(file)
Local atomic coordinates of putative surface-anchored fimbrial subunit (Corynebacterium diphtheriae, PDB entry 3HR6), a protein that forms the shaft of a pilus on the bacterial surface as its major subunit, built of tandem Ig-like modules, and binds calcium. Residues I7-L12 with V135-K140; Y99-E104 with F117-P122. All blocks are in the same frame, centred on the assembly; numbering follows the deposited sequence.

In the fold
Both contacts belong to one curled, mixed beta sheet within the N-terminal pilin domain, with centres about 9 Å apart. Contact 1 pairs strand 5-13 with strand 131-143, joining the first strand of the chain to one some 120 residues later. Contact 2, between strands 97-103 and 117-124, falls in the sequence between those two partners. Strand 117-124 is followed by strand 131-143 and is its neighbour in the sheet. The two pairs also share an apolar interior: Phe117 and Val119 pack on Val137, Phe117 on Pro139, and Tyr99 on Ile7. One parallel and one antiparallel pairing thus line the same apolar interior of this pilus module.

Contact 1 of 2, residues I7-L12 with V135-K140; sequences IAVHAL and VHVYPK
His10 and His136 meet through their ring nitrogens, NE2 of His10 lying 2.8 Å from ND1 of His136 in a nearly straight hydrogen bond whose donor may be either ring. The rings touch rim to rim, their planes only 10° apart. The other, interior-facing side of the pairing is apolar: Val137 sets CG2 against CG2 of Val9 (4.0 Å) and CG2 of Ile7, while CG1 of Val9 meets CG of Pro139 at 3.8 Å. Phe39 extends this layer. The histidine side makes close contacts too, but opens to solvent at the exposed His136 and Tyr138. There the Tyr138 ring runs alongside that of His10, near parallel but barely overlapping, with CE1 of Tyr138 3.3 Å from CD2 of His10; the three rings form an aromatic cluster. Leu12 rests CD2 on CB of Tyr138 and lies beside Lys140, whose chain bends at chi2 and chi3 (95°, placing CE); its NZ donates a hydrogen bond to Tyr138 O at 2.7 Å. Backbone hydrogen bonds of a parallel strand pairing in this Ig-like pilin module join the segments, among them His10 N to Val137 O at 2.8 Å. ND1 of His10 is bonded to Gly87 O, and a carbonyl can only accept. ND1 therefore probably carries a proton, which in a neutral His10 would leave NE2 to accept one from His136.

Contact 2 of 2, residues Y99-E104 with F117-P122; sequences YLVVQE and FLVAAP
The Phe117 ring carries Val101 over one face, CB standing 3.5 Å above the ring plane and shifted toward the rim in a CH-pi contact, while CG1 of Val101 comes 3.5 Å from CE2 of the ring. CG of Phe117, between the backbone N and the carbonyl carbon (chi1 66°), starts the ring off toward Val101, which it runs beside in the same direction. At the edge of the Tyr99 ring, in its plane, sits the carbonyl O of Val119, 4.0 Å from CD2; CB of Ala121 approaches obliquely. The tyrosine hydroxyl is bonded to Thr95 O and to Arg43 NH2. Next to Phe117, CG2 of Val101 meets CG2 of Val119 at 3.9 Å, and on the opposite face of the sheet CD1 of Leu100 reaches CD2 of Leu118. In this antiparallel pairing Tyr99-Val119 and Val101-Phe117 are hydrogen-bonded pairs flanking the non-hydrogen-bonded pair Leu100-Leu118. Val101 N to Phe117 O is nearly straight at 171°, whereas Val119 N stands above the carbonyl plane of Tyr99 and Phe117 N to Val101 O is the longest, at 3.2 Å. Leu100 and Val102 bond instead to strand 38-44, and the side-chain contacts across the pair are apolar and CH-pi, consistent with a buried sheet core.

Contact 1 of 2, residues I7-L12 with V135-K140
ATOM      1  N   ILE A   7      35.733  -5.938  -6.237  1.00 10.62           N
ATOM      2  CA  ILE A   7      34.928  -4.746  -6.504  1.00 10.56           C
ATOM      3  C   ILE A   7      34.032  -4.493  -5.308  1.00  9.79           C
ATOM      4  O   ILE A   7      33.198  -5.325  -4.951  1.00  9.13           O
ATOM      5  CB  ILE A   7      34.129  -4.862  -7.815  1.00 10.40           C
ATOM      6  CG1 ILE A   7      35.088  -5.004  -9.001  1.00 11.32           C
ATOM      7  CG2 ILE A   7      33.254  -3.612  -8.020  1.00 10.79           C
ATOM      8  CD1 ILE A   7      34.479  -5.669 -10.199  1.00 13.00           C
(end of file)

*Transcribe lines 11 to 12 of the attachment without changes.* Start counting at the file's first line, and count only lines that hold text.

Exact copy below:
ATOM      3  C   ILE A   7      34.032  -4.493  -5.308  1.00  9.79           C
ATOM      4  O   ILE A   7      33.198  -5.325  -4.951  1.00  9.13           O